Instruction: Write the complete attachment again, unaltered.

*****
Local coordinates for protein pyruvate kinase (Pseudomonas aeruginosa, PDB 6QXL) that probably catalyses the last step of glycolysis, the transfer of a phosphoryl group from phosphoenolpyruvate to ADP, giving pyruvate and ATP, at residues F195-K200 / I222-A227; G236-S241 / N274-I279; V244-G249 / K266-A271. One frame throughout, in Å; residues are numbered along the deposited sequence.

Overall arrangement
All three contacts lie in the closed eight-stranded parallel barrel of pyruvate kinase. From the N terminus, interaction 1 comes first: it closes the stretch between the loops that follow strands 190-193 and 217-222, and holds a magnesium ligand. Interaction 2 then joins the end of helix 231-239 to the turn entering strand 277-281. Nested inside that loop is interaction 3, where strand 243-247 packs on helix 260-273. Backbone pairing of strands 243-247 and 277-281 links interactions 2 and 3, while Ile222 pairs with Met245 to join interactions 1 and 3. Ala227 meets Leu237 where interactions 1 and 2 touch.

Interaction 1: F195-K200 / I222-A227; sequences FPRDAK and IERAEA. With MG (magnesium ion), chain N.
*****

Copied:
Local coordinates for protein pyruvate kinase (Pseudomonas aeruginosa, PDB 6QXL) that probably catalyses the last step of glycolysis, the transfer of a phosphoryl group from phosphoenolpyruvate to ADP, giving pyruvate and ATP, at residues F195-K200 / I222-A227; G236-S241 / N274-I279; V244-G249 / K266-A271. One frame throughout, in Å; residues are numbered along the deposited sequence.

Overall arrangement
All three contacts lie in the closed eight-stranded parallel barrel of pyruvate kinase. From the N terminus, interaction 1 comes first: it closes the stretch between the loops that follow strands 190-193 and 217-222, and holds a magnesium ligand. Interaction 2 then joins the end of helix 231-239 to the turn entering strand 277-281. Nested inside that loop is interaction 3, where strand 243-247 packs on helix 260-273. Backbone pairing of strands 243-247 and 277-281 links interactions 2 and 3, while Ile222 pairs with Met245 to join interactions 1 and 3. Ala227 meets Leu237 where interactions 1 and 2 touch.

Interaction 1: F195-K200 / I222-A227; sequences FPRDAK and IERAEA. With MG (magnesium ion), chain N.